Kathryn Lafrenz Samuels is Associate Professor and Director of the Cultural and Heritage Resource Management graduate program in the Department of Anthropology. She also serves as Editor for the journal Conservation and Management of Archaeological Sites. She received her PhD in Anthropology from Stanford University, building on a master's degree in Public Archaeology from the University of South Florida, and a bachelor's degree in Classical and Near Eastern Archaeology from Bryn Mawr College. Much of her work integrates archaeology and sociocultural anthropology around issues of cultural heritage, focusing on the transnational contexts of heritage, in the areas of international economic development, transnational industry, human rights, democracy building, and global climate change. Her current research projects center on the nexus between cultural heritage and climate change, including interests in biodiversity loss as well as the persuasive capacity of heritage to mobilize change in democratic societies. Dr. Lafrenz Samuels’ work has been supported by the American Council of Learned Societies, the American Institute of Maghrib Studies, the US-Norway Fulbright Foundation, and the National Science Foundation.

Current research projects include:

Anthropogenic: The Cultural Heritage of Climate Change examines the heritage of human-caused climate change, through the historic resources and material infrastructure of carbon-based energy exploration, extraction, and exploitation in the United States and Europe. Rather than being simply or only a history of humankind’s contributions to climate change, this project connects the historical development of anthropogenic climate change with responses to climate change in the present, and how the past becomes mobilized within current debates on "what to do." A heritage-centered account of the contingent trajectories of anthropogenic climate change is much needed, not simply to underline that indeed climate change is caused by humans, but to make plain that climate change has been authored by specific societies, classes, and industries at the expense of others. The differential responsibilities and vulnerabilities involved--for example, the fundamental 'paradox' that those societies historically most responsible for climate change will be the least impacted, whereas those historically least responsible will be the most impacted--require an approach that connects past and present and privileges both within the same analytical frame, telling these histories and narratives in textural detail. Further, this project advances cultural heritage as an incisive analytical lens for grappling with climate change, given the instrumental character of heritage as a social tool for managing change.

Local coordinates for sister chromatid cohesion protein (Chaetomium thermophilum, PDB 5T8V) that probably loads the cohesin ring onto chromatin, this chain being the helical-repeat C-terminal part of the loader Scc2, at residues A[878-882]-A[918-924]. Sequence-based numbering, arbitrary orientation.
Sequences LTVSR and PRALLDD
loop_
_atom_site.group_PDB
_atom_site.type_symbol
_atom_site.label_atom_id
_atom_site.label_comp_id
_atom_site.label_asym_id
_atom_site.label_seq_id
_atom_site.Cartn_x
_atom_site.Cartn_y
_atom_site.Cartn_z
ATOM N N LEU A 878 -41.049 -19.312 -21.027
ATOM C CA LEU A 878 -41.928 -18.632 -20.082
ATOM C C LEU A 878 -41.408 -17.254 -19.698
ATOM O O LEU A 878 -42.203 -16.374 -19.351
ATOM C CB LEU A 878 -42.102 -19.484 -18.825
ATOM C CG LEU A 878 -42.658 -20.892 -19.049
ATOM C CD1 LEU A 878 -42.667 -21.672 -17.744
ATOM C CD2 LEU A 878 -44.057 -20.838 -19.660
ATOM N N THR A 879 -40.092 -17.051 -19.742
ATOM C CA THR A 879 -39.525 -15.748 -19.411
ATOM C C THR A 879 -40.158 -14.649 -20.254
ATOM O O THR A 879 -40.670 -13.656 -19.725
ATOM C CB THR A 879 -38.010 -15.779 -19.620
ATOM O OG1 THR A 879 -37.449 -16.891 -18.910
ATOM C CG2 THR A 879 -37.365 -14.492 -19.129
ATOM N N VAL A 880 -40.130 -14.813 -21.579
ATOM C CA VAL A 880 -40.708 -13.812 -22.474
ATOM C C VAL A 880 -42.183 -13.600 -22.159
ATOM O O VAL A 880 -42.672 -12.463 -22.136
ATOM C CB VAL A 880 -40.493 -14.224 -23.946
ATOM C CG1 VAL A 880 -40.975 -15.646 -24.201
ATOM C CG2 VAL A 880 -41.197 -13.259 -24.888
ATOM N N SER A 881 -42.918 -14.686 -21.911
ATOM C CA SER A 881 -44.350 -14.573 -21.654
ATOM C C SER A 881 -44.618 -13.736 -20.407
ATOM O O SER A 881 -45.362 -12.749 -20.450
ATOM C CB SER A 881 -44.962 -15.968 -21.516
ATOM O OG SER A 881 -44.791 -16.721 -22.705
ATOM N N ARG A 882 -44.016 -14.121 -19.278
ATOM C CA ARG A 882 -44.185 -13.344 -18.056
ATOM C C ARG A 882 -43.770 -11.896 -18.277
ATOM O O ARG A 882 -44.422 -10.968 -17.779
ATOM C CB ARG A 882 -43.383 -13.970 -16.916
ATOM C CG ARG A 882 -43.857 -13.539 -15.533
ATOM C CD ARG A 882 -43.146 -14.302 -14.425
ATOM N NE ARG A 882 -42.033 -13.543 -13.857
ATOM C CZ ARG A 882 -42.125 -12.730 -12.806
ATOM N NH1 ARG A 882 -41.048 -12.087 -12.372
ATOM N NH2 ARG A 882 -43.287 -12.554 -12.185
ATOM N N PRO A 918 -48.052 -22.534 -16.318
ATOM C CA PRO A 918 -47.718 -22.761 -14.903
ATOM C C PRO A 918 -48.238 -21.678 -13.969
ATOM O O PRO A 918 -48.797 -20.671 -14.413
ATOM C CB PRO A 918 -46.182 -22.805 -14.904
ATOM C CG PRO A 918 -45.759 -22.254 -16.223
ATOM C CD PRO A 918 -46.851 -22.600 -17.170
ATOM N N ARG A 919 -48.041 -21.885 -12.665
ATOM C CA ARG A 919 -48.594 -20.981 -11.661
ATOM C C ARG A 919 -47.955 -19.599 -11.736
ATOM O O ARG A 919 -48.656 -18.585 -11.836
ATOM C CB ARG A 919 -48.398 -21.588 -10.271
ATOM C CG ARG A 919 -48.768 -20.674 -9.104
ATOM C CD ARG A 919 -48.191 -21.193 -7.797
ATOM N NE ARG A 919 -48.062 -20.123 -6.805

Heritage Landscapes and Agrobiodiversity under Climate Change (with Joshua Samuels, Catholic University of America) integrates methods of landscape archaeology and heritage ethnography to investigate the impacts of climate change on traditional agricultural practices and heritage landscapes in several vinicultural landscapes in Italy. Viniculture is at the frontline in witnessing the impacts of climate change to agricultural production, being especially vulnerable to climate change given the particular sensitivity of wine grapes to climate fluctuations. The wine industry in Europe is predicted to be hit particularly hard compared to other wine regions in the world. The suitability of cultivation for present grape varietals is expected to shift to higher latitudes and altitudes, a change that strikes a blow to the heart of the concept of terroir, a concept developed specifically to characterize the European wine-making tradition. The project focuses on the implications of climate change for agrobiodiversity; adaptive management responses for safeguarding agricultural heritage resources; and opportunities for climate communication through Globally Important Agricultural Heritage Systems (GIAHS) and UNESCO World Heritage cultural landscapes.